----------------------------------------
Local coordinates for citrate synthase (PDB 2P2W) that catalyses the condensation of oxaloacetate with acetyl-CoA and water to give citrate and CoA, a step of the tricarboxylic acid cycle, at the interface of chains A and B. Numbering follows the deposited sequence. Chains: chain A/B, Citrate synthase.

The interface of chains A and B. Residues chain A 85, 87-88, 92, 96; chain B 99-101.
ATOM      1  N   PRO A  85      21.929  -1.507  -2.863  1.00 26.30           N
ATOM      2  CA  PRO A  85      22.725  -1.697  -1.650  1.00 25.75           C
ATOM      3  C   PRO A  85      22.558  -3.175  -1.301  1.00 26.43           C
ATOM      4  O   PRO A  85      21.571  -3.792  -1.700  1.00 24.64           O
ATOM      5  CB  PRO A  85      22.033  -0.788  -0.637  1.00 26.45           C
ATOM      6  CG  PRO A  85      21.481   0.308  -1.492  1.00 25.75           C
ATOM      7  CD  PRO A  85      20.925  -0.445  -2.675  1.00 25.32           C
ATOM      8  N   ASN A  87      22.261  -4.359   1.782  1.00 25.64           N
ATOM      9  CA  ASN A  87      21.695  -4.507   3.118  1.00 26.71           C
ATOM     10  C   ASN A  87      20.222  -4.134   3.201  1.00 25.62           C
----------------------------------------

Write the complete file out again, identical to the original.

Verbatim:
Local coordinates for citrate synthase (PDB 2P2W) that catalyses the condensation of oxaloacetate with acetyl-CoA and water to give citrate and CoA, a step of the tricarboxylic acid cycle, at the interface of chains A and B. Numbering follows the deposited sequence. Chains: chain A/B, Citrate synthase.

The interface of chains A and B. Residues chain A 85, 87-88, 92, 96; chain B 99-101.
ATOM      1  N   PRO A  85      21.929  -1.507  -2.863  1.00 26.30           N
ATOM      2  CA  PRO A  85      22.725  -1.697  -1.650  1.00 25.75           C
ATOM      3  C   PRO A  85      22.558  -3.175  -1.301  1.00 26.43           C
ATOM      4  O   PRO A  85      21.571  -3.792  -1.700  1.00 24.64           O
ATOM      5  CB  PRO A  85      22.033  -0.788  -0.637  1.00 26.45           C
ATOM      6  CG  PRO A  85      21.481   0.308  -1.492  1.00 25.75           C
ATOM      7  CD  PRO A  85      20.925  -0.445  -2.675  1.00 25.32           C
ATOM      8  N   ASN A  87      22.261  -4.359   1.782  1.00 25.64           N
ATOM      9  CA  ASN A  87      21.695  -4.507   3.118  1.00 26.71           C
ATOM     10  C   ASN A  87      20.222  -4.134   3.201  1.00 25.62           C